New York Photonics Talks Photons with Rochester Visitor Industry Council Leaders

September 21, 2016

… and quite the crowd they are!

This is the presentation that would not run on the AV system.
For those of you that attended, let me know how I did without the digital crutch!

Thank you, Visit Rochester: Don Jeffries, Denise DeSantis-Penwright, Greg LaDuca and our Photonics Liaison, Wendy Ford.vic
And thank you to all of the other industry professionals for the warm welcome and keen interest in photonics technology!

 

>>The PDF<<

55th Annual Institute of Optics Summer Course Series

May 24, 2016

The deadline for registration is May 31st.

Note: This year there are two new courses focused upon Integrated Photonics.

Courses:

For more details and on-line registration go to >>this link<<

Moore’s Law Reaches the Stop Sign (or at least the Yield sign)

February 26, 2016

Integrated Photonics could hold the breakthrough.

Next month, the worldwide semiconductor industry will formally acknowledge what has become increasingly obvious to everyone involved: Moore’s law, the principle that has powered the information-technology revolution since the 1960s, is nearing its end.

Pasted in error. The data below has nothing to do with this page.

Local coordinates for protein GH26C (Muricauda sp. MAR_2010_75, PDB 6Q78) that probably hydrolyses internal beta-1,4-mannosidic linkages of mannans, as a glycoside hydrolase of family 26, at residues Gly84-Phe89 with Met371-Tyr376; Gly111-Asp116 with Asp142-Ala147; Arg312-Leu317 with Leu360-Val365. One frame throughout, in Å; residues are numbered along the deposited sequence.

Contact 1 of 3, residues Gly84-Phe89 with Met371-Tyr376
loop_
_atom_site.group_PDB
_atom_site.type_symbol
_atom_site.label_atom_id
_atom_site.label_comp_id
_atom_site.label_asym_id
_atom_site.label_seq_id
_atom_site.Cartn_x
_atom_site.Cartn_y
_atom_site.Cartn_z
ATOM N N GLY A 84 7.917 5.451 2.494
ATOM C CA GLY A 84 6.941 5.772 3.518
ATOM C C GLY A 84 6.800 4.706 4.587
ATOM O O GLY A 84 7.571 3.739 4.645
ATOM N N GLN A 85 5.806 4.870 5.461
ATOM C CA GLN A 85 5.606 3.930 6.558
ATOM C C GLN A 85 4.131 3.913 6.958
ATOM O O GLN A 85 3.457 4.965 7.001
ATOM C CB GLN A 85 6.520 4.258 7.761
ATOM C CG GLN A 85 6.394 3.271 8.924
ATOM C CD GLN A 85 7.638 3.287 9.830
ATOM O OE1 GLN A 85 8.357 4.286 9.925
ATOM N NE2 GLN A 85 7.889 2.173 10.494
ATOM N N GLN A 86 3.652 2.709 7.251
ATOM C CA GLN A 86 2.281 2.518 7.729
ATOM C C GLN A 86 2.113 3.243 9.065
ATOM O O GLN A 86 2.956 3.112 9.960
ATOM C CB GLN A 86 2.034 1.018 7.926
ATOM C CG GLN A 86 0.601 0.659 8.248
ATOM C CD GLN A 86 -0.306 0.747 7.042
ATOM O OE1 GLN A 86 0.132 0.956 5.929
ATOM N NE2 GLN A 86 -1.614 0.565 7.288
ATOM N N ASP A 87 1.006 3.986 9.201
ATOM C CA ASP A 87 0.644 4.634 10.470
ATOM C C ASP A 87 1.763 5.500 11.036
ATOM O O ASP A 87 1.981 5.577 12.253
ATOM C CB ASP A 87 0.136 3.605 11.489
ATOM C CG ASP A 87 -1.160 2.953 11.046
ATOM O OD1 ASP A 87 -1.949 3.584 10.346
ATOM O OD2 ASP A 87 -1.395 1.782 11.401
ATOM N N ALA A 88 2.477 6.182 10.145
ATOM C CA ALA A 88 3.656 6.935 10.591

The doubling of transistors on a given piece of silicon real estate has already started to falter, thanks to the heat that is unavoidably generated when more and more silicon circuitry is jammed into the same small area. And some even more fundamental limits loom less than a decade away. Top-of-the-line microprocessors currently have circuit features that are around 14 nanometres across, smaller than most viruses. But by the early 2020s, says Paolo Gargini, chair of the road-mapping organization, “even with super-aggressive efforts, we’ll get to the 2–3-nanometre limit, where features are just 10 atoms across. Is that a device at all?” Probably not — if only because at that scale, electron behaviour will be governed by quantum uncertainties that will make transistors hopelessly unreliable. And despite vigorous research efforts, there is no obvious successor to today’s silicon technology.

>>Read More at Nature<<